The monthly thrifty roundup highlights some of the most interesting and informative articles published over the last month within the financial independence and investing communities.
This article highlights how much of an impact the best performing days in the stock market have over long term returns.
Considering the recent market decline we've experienced as a result of Covid-19, you might be tempted to take your money out the market or try to time the bottom. Well, not only is timing the market exceptionally difficult, but if you happen to miss out on some of the best days in the stock market your portfolio will be negatively impacted for decades to come.
Keep in mind, the stock market often experiences its best positive returns following a market decline.
The Volcker recession was a purposeful economic slow down caused by policy. The slow down didn't happen naturally but was rather forced into play through policy. This was a difficult decision at the time but what followed was one of the longest economic expansions and bull markets in US history.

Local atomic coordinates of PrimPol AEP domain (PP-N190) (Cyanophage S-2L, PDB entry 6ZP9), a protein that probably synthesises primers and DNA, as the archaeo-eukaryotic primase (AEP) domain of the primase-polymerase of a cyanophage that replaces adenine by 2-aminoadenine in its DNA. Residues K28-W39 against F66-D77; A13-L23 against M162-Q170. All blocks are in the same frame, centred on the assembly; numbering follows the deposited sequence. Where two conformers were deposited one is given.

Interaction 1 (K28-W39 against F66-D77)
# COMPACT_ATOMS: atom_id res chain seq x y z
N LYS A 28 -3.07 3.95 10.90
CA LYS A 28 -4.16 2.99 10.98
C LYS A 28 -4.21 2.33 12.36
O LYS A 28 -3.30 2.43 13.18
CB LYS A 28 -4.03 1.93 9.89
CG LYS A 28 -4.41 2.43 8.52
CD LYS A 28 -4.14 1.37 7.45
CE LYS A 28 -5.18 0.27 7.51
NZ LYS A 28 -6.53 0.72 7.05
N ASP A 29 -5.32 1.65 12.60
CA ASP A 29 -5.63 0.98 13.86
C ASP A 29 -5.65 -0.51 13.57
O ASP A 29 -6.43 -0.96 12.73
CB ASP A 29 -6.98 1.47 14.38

This post has some interesting insights into how forced economic slow downs (such as the one we're currently experiencing due to lock downs related to Covid-19) tend to be followed by strong positive growth. This is partly because labour which were temporarily laid off during the forced slow down are rehired shortly after.
In a nutshell, hyperbolic discounting is the tendency for people to impulsively prefer smaller but sooner rewards over larger but further away rewards.
This article ties in really well with the financial independence and investing communities. People tend to favour smaller rewards that come sooner rather than putting in the work and holding off for larger rewards in the future.
Being aware of hyperbolic discounting will help keep us on track for the ultimate long term reward,...financial independence.
As a result of the corona virus pandemic, some are wondering how the FIRE (financial independence, retire early) community is holding up.
The first thing to keep in mind is that those of us who achieve financial independence don't do so by luck or with a simplistic understanding of our finances. The FIRE community are laser focused on personal finance and investing while creating plans ahead of time for market crashes.
The financial independence (and FIRE) communities are arguably going to grow even larger as we make our way through this pandemic with more people realising the importance of being financially independent, having multiple sources of income and not being in debt.
Article by Thrifty-B